While this ritual was being performed, Tutankhamen’s body was resting inside the shrine on the sled, so a statue of Tutankhamen—one of the two life-sized guardian statues almost exactly the height of Tutankhamen—was used instead.
At the conclusion of the ritual, the priest raised the adze and touched it to Tutankhamen’s mouth, uttering the spell that would give the young king breath in the next world. “You are young again, you live again, you are young again, you live again, forever.” He was now ready for immortality.
The pallbearers carried the body of Tutankhamen-Osiris—he was now a Westerner like Osiris—down the thirteen steps leading to the tomb. At the bottom they turned right toward the burial chamber. On their left side they could see three five-foot-high ceremonial beds on which various rituals had been performed for Tutankhamen during the seventy days of mummification. At the corners of the head end of one bed were two beautifully carved hippopotamus heads covered in gold, the second bore the head of a cow with a sun disk between its horns, the third lion heads. These were the gods who controlled whether Tutankhamen could enter the next world. As the pallbearers slowly carried the mummy to the burial chamber, they took quick sideways glances, trying to take it all in—the burial treasures of a king.
Waiting for them in the burial chamber was a rectangular stone sarcophagus containing three coffins, one inside the other like Russian dolls. Their lids lay on the floor. The pharaoh was placed inside the innermost one. While the lector priest recited prayers, unguents were poured on the body to perfume Tutankhamen’s way to the next world. Then the lid of the innermost coffin was placed over Tutankhamen, sending him into darkness, the last time anyone would see his face for thirty-three centuries. The lid to the middle coffin was placed on its lower half, and finally the outermost coffin lid was lowered into place. Each coffin bore a likeness of the boy-king. Once the final lid was in position, Ankhesenamen placed a miniature wreath—the “Wreath of Victory”—around the sculpted vulture and cobra protecting her husband’s forehead. The tiny wreath commemorated the god Osiris’s victory over his enemies. As the wreath was positioned, a priest recited:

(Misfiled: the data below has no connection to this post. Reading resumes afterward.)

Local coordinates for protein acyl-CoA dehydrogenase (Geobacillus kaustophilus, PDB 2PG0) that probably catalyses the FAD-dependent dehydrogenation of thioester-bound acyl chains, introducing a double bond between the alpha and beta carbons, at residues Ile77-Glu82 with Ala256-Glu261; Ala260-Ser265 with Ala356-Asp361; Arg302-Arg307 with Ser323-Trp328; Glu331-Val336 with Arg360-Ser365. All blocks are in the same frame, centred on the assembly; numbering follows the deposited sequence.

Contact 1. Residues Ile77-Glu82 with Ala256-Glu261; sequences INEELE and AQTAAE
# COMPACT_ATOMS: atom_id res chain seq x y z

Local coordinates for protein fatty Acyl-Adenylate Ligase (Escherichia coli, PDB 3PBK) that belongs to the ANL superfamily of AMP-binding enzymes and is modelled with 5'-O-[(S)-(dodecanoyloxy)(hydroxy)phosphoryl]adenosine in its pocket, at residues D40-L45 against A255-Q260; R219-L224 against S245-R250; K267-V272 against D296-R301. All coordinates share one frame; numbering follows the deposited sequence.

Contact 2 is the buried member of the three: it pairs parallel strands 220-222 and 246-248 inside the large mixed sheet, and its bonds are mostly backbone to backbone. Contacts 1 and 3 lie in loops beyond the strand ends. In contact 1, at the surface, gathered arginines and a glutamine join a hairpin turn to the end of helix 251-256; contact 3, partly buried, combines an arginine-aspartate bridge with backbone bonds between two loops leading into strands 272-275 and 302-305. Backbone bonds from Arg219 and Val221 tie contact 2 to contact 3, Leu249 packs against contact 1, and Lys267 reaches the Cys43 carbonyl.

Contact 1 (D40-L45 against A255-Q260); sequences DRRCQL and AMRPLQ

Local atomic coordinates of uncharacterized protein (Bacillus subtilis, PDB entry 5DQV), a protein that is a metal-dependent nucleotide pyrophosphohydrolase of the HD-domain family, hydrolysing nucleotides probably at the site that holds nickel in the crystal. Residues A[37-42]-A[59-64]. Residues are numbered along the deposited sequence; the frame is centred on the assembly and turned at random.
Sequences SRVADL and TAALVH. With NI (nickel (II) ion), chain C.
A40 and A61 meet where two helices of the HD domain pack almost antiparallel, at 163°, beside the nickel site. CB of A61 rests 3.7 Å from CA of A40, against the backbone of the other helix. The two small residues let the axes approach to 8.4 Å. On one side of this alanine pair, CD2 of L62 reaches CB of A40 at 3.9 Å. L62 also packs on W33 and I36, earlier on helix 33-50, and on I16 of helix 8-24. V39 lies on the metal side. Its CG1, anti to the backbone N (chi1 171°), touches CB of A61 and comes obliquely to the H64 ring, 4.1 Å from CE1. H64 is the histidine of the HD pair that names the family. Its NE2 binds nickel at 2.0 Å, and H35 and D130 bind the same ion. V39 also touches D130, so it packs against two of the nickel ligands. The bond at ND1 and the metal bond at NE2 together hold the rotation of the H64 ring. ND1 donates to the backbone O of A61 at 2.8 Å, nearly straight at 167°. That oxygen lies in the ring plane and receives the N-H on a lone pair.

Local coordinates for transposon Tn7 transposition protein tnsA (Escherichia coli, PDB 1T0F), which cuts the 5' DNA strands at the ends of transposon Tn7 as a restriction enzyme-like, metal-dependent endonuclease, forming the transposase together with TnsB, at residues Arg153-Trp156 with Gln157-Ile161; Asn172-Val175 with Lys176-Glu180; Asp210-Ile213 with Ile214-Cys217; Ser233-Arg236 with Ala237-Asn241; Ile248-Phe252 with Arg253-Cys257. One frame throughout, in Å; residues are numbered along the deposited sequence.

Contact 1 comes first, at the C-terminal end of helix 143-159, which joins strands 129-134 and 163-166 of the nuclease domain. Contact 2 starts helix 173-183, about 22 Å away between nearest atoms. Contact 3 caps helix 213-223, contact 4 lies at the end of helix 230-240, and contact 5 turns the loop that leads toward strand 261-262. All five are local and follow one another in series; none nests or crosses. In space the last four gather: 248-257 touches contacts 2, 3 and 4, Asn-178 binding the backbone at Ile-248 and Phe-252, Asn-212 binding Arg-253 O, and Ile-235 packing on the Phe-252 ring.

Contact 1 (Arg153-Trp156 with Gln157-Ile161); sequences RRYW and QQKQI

Thy father Atum binds for thee this beautiful wreath of vindication on this thy brow. Live, beloved of the gods, mayest thou live forever.7
With that, heavy the heavy stone lid of the sarcophagus was slid into place. The sad party of mourners walked slowly up the steps of the tomb into the blinding sunlight. As soon as the mourners left the tomb, a team of workmen hurried into the burial chamber to assemble the panels of three nested shrines around the sarcophagus, as an overseer watched. When their work was completed, they were replaced by masons who constructed a plaster wall sealing the burial chamber from the rest of the tomb. The statue used for the opening-of-the-mouth ceremony and its twin were placed in front of the wall, guarding their king. The last objects for the tomb—chariots, chests of linen, ebony foot stools—were quickly carried into the antechamber by servants, watched all the while, lest the pharaoh’s treasures be stolen from him. Now the antechamber was sealed by the masons, the wet plaster stamped with the seal of the Royal Necropolis, a jackal over nine bound captives, the nine traditional enemies of Egypt. Even in death, Tutankhamen was victorious.
Ankhesenamen’s long day was not yet over. A ritual last meal in honor of Tutankhamen’s victory over death had to be eaten at the entrance to the tomb. The participants wore brightly colored pectorals made of flowers and beads sewn onto a papyrus collar (fig. 16). Normally the meal was eaten by the family of the deceased, but in this instance Ankhesenamen, Tutankhamen’s last living relative, was joined by the palace officials—Pentu, Usermont, Aye, Aye’s wife, Tey, and General Horemheb. The servants brought a banquet of sheep, four different kinds of duck, three different kinds of geese, all washed down by considerable quantities of wine poured from an elegant long-necked vase painted with blue lotus petals. But none present were thinking about the meal. They pondered their futures. Who could have known that two of the men eating together would become kings of Egypt, and, within a very short while, one of the two women would be dead.